Charlottetown church votes to sign Charter for Compassion

A special vote was taken during Sunday's service at St. Paul's Anglican Church.

Charter reminds people to be empathatic to others

Millions have voted on a Charter of Compassion since the idea was started by philosopher and historian Karen Armstrong in 2009.

An Anglican church in Charlottetown has re-affirmed its commitment to the golden rule at a special vote during Sunday's service.

The congregation at St. Paul's Anglican Church voted unanimously to sign the Charter for Compassion.

Rev. John Clarke said the charter is a statement to recommit to the golden rule of doing unto others as you would have them do unto you. It includes being empathetic toward everyone, including those who hold different religious, political, or cultural views of the world.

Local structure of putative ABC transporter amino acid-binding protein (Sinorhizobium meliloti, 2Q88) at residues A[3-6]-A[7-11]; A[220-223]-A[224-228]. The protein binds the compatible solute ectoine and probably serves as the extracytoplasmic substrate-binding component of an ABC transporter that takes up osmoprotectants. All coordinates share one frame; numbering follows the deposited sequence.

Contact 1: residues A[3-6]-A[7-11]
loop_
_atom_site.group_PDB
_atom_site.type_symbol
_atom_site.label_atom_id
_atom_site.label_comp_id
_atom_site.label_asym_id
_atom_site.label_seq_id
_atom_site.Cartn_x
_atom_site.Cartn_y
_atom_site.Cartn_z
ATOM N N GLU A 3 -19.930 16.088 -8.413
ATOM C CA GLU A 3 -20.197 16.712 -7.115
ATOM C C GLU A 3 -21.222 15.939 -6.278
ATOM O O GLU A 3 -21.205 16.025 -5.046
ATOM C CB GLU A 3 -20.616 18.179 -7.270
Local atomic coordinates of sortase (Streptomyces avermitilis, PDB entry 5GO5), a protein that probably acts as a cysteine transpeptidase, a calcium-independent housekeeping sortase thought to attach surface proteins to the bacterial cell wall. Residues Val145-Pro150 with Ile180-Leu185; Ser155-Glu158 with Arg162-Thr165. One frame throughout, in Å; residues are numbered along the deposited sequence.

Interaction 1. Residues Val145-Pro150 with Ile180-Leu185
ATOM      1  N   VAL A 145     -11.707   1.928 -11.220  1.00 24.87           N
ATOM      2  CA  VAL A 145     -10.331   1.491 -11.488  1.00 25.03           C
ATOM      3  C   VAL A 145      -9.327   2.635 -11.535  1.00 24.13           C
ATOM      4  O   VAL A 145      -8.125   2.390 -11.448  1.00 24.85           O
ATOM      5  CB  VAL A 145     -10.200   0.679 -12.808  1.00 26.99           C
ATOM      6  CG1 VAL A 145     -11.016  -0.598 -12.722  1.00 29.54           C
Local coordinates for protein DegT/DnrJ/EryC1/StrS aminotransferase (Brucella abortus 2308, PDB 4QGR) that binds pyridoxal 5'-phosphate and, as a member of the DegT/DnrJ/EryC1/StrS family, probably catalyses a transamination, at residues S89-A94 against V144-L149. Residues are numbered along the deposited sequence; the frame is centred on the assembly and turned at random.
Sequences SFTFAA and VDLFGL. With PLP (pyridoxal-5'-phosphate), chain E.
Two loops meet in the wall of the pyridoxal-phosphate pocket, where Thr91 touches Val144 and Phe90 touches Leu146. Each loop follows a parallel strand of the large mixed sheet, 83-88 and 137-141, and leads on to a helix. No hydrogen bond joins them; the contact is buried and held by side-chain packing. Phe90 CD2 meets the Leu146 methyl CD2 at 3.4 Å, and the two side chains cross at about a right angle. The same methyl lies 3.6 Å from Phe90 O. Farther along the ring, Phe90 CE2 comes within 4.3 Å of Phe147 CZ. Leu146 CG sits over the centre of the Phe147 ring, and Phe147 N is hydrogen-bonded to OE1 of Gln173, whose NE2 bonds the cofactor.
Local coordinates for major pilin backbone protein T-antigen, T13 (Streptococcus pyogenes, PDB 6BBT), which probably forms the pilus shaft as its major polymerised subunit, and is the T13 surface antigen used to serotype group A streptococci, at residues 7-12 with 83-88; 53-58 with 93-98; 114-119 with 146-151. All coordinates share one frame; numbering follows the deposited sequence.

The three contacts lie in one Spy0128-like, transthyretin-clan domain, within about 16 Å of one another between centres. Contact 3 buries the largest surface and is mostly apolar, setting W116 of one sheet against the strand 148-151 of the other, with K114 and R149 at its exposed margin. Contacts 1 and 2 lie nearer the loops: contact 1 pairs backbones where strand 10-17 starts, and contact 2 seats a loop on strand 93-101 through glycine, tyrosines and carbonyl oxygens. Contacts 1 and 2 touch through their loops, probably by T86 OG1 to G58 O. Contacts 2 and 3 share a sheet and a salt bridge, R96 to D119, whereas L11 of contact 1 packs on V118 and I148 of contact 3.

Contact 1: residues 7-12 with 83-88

Dorothy Affleck says she was pleased the congregation chose this route and had a unanimous vote.

"I think it was good for us to reinforce our position and I think in particular now with the refugees coming in from Syria and even within our own little group here to welcome the newcomers that are here for the first time," said Affleck. 

The idea of voting on a Charter for Compassion was started by philosopher and historian Karen Armstrong in 2009. Since then, it is estimated more than two million people have signed it.

"I think it was important for us to join that growing group, but also to be able to hold our feet to the fire in terms of compassion so that the decisions that we make, the things that we do in the future will be born out of that sense of compassion," said Clarke.

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